But having generals and other high-ranking military folks take a side in this? That is scary as hell. Whether Tucker is right or wrong, the military should never comment or intrude on domestic politics. That’s a very big step down a very dangerous path, and it is much more important than anything Tucker might or might not have said.

Respectfully,

w.

PS—I find it hilarious that Tammy’s response to what Tucker said is “Send Me Money!!” … she’s not motivated by moral outrage, her motivation is monetary greed.

13 thoughts on “Feminizing The Military

  1. A side note (or maybe not) – Most of the people complaining over the different standards in the physical fitness test are doing so from a fundamental misunderstanding of what that test does.

    The Army’s physical fitness test is NOT a job aptitude or skills test. It does not, for example, test your ability to carry a combat infantryman’s load on a forced march through the swamp. It does not test your ability to carry a litter or break track on the treads of your self-propelled howitzer. Those job-specific standards are spelled out in the ARTEP standards (among others).

    The physical fitness test measures general fitness as a proxy for health. Being able to pass the physical fitness test does not qualify you for any particular job. On the other hand, being unable to pass is a pretty good indicator that you’re either very sick or not qualified for any job in the service.

    The standards in the physical fitness test have always been different for men and women because the biological measures of general fitness and health are different. Men have statistically greater upper body strength. A woman who can do 40 push-ups is in pretty good shape. A man who can only do 40 push-ups is, comparatively speaking, in worse health.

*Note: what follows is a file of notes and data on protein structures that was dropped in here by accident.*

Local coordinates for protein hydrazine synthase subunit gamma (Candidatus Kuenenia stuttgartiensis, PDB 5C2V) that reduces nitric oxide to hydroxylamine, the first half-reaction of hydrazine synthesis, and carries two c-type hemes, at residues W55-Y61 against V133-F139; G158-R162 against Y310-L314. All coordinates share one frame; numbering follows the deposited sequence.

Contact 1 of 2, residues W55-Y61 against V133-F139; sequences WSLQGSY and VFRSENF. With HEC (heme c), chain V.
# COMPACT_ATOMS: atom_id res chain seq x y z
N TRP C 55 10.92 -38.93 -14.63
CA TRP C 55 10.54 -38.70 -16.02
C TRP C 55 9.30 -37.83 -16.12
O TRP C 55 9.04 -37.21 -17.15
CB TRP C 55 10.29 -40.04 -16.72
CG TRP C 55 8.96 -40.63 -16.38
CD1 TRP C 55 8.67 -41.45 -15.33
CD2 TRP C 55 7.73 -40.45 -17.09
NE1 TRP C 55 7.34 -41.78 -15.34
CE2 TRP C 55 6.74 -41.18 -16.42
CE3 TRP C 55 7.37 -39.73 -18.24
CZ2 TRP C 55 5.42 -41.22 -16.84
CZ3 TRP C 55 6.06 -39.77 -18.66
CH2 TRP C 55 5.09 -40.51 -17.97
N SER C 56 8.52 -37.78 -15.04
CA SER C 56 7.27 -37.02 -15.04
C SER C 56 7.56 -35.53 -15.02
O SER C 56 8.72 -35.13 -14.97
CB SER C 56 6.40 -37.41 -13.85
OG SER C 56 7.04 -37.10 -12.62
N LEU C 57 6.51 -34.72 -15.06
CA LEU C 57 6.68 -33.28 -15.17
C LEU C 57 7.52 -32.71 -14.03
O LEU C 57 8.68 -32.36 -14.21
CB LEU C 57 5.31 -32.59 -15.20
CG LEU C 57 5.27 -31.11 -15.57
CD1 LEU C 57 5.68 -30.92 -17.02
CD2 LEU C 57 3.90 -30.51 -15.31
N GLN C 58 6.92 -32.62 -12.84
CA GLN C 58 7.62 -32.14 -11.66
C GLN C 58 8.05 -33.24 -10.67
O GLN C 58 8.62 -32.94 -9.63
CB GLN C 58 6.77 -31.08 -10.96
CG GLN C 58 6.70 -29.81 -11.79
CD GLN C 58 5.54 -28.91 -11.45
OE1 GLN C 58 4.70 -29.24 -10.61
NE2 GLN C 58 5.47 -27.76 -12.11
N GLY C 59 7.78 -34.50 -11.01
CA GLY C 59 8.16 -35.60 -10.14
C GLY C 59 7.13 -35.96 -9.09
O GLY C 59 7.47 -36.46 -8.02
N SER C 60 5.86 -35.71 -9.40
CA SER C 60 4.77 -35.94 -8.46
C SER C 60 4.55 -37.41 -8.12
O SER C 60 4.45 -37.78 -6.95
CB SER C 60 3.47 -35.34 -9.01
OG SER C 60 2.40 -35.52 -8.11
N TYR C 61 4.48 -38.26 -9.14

Again, none of this has anything to do with your ability to do your actual job in the service. That’s measured by entirely different tests. The proposed changes to the physical fitness test have to do with our improved understanding of what “generalized fitness” and health really mean.

    On a semi-related tangent, please also remember that the physical fitness test is a compromise measure of generalized fitness. The compromises include the need to find a good-enough test that is easy to administer, objective to measure and that requires NO equipment. It needs to be a test that can be administered anywhere in even the smallest and remotest units.

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    • If you are in a charge or a retreat and cannot keep up you should be toast, in the case of women in that state is she may cause someone who can survive to fight again loss you life the military is in trouble. Now Lessing standards are happing period. You can deny it all you want but that changes nothing.

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      • The “no man left behind” ideology has undermined the fighting efficiency of our military. It is a feel good, ad jingle slogan. Taking your wounded out in a retreat is sensible. Bogging down the line of assault by everyone stopping to tend wounded instead of moving forward aggressively to the objective is insanity and costs many, many more lives.